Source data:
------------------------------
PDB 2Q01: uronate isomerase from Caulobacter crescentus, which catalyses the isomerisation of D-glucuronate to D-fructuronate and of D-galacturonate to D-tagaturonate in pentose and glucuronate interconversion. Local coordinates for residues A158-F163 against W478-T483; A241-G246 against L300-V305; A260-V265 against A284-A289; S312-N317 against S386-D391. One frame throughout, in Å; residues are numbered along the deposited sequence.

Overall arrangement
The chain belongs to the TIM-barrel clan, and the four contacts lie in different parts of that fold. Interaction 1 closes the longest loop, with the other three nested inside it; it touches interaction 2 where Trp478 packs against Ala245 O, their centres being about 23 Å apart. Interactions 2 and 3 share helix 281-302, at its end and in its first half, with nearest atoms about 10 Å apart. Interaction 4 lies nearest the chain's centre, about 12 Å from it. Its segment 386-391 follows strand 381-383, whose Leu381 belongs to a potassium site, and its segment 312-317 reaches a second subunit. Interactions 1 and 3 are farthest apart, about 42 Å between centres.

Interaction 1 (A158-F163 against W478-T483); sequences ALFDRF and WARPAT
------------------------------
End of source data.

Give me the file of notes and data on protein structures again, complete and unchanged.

PDB 2Q01: uronate isomerase from Caulobacter crescentus, which catalyses the isomerisation of D-glucuronate to D-fructuronate and of D-galacturonate to D-tagaturonate in pentose and glucuronate interconversion. Local coordinates for residues A158-F163 against W478-T483; A241-G246 against L300-V305; A260-V265 against A284-A289; S312-N317 against S386-D391. One frame throughout, in Å; residues are numbered along the deposited sequence.

Overall arrangement
The chain belongs to the TIM-barrel clan, and the four contacts lie in different parts of that fold. Interaction 1 closes the longest loop, with the other three nested inside it; it touches interaction 2 where Trp478 packs against Ala245 O, their centres being about 23 Å apart. Interactions 2 and 3 share helix 281-302, at its end and in its first half, with nearest atoms about 10 Å apart. Interaction 4 lies nearest the chain's centre, about 12 Å from it. Its segment 386-391 follows strand 381-383, whose Leu381 belongs to a potassium site, and its segment 312-317 reaches a second subunit. Interactions 1 and 3 are farthest apart, about 42 Å between centres.

Interaction 1 (A158-F163 against W478-T483); sequences ALFDRF and WARPAT